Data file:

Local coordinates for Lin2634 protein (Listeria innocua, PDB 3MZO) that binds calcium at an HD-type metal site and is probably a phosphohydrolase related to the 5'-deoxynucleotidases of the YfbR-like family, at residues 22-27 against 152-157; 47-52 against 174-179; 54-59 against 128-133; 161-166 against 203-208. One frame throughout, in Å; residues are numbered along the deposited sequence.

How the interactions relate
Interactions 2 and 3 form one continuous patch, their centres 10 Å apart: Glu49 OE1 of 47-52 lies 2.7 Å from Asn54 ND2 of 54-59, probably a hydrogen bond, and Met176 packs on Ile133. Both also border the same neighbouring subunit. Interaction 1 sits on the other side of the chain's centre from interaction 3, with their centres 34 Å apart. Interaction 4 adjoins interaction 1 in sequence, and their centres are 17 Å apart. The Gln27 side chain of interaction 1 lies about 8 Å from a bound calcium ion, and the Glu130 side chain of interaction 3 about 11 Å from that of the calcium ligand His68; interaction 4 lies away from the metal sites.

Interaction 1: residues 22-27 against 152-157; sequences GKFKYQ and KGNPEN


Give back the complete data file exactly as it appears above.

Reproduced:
Local coordinates for Lin2634 protein (Listeria innocua, PDB 3MZO) that binds calcium at an HD-type metal site and is probably a phosphohydrolase related to the 5'-deoxynucleotidases of the YfbR-like family, at residues 22-27 against 152-157; 47-52 against 174-179; 54-59 against 128-133; 161-166 against 203-208. One frame throughout, in Å; residues are numbered along the deposited sequence.

How the interactions relate
Interactions 2 and 3 form one continuous patch, their centres 10 Å apart: Glu49 OE1 of 47-52 lies 2.7 Å from Asn54 ND2 of 54-59, probably a hydrogen bond, and Met176 packs on Ile133. Both also border the same neighbouring subunit. Interaction 1 sits on the other side of the chain's centre from interaction 3, with their centres 34 Å apart. Interaction 4 adjoins interaction 1 in sequence, and their centres are 17 Å apart. The Gln27 side chain of interaction 1 lies about 8 Å from a bound calcium ion, and the Glu130 side chain of interaction 3 about 11 Å from that of the calcium ligand His68; interaction 4 lies away from the metal sites.

Interaction 1: residues 22-27 against 152-157; sequences GKFKYQ and KGNPEN